Or how about a Broken Sword series, following the adventures of patent lawyer George Stobbart and journalist Nicole Collard as they uncover centuries-old Knights Templar mysteries? This concept has a lot of on-trend elements – exotic locations, conspiracies, relatable heroes, irony-laden dialogue – and the intricate puzzle element of the stories is something that’s been revived by Rian Johnson’s Knives Out films. There are also five games in the series that gives TV makers the thing a lot of narrative games don’t: longevity beyond a single season. I also hope it might lead the way to an influx of puzzler-based TV shows including The Last Express, Professor Layton, Under a Killing Moon and my ultimate dream: a shot-for-shot remake of Sierra Entertainment’s seven-disc full-motion-video classic Phantasmagoria. Alright, I’m getting silly now.

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Broken Sword could make a great TV series. Photograph: Revolution Software

One thing modern TV dramas really need is expansive world-building – viewers today require a fully fleshed out universe that can work beyond a single character arc and support a multitude of interconnected narratives. The Last of Us adaptation pulls in character threads that the game only lightly touched on, because it has the time, and because – without interactivity – the breadth of the narrative becomes more important. One series that would be amazing for this is Yakuza. The bizarre sprawling adventures of underling gangster Kazuma Kiryu in the Tokyo underworld of the 1980s gives us a beautifully realised world of neon-lit back alleys, karaoke joints and thug hangouts, weaving in multiple stories. Grand Theft Auto would be more obvious, but a TV version of Yakuza could be The Sopranos of the 2020s.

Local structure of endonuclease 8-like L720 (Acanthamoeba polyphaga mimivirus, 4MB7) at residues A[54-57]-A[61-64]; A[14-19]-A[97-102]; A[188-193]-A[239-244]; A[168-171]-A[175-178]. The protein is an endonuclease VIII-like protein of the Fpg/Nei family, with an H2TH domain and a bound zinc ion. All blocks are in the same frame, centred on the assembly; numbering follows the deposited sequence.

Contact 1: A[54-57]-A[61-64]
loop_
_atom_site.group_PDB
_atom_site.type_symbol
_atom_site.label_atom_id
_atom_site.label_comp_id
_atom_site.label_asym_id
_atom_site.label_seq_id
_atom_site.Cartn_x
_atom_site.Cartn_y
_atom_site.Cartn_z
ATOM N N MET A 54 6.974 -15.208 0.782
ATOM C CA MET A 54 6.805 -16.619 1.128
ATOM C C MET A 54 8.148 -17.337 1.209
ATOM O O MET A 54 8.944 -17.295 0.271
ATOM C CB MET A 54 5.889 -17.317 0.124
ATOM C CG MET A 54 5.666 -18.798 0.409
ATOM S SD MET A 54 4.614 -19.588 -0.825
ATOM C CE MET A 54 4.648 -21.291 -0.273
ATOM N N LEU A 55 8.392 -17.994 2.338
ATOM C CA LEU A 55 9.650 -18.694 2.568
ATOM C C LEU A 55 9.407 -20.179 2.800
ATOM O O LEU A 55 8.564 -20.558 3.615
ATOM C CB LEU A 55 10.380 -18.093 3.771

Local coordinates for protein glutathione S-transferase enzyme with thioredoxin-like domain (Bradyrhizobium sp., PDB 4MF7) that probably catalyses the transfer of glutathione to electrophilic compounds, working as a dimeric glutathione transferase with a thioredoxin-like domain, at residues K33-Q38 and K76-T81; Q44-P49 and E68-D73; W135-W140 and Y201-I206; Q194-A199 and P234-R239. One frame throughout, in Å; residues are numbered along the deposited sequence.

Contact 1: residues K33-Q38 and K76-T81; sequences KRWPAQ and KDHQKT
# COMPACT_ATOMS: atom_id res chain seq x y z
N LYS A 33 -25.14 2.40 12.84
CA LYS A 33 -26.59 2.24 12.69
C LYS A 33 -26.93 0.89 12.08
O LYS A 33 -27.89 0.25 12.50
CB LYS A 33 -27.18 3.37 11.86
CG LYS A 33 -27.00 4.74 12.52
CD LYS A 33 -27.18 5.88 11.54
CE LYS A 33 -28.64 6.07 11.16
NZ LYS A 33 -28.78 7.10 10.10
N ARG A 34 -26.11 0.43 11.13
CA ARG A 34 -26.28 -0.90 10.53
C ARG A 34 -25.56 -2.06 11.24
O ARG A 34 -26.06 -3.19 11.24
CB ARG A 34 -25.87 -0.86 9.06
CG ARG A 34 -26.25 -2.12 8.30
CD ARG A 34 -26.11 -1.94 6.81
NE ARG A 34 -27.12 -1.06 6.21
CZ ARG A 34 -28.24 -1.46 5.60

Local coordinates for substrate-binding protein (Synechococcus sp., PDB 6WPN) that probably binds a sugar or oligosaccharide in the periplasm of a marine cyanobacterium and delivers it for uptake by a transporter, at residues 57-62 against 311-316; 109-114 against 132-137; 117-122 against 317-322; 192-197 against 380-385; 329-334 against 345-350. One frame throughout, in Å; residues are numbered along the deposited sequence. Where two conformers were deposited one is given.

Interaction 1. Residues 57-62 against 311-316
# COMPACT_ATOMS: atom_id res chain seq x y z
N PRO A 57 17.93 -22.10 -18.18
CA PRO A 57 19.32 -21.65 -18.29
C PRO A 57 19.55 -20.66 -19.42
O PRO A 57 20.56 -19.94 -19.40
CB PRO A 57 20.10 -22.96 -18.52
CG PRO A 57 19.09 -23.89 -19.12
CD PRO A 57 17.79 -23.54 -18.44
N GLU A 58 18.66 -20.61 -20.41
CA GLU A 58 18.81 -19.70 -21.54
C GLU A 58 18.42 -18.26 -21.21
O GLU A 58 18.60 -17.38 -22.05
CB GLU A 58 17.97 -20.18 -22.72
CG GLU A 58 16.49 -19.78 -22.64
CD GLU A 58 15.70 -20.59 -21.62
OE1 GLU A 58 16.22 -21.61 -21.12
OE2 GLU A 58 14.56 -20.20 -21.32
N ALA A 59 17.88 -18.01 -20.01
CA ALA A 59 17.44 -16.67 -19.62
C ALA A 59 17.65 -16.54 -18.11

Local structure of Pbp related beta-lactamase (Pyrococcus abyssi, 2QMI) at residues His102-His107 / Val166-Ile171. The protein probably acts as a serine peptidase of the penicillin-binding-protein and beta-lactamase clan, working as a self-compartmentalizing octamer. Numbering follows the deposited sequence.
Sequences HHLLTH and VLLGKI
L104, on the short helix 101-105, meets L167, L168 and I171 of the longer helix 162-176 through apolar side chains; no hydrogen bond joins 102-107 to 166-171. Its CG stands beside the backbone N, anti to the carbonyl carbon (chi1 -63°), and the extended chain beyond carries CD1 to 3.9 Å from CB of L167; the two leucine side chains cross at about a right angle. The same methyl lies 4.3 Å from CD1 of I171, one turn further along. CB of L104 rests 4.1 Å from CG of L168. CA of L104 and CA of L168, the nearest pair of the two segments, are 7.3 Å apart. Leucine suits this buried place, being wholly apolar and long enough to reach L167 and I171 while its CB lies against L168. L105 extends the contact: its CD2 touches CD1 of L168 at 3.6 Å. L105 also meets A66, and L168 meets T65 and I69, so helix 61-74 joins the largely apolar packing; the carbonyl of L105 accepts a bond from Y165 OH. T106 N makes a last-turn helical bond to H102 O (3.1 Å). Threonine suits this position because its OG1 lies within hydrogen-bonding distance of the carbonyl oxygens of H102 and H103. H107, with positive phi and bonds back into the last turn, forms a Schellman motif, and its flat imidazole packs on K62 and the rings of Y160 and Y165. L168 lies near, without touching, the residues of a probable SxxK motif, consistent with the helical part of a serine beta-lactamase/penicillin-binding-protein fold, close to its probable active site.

My own personal choice for a TV adaptation, if I had a network and a lot of money, would be a Portal/Half-Life hybrid. The lucky production studio would get an amazingly realised universe with a very prescient antagonist (the evil AI, Glados) and an engaging backstory involving two extremely popular contemporary archetypes: the problematic billionaire and the highly suspicious technology firm. But one would also get the chance to completely flesh out the main characters of Chell, Freeman and Alex, and interconnect the worlds of the two linked franchises. There would be elements of Westworld, Severance, The Peripheral and Handmaid’s Tale. It could go on for several series – and one would get to write an actual ending.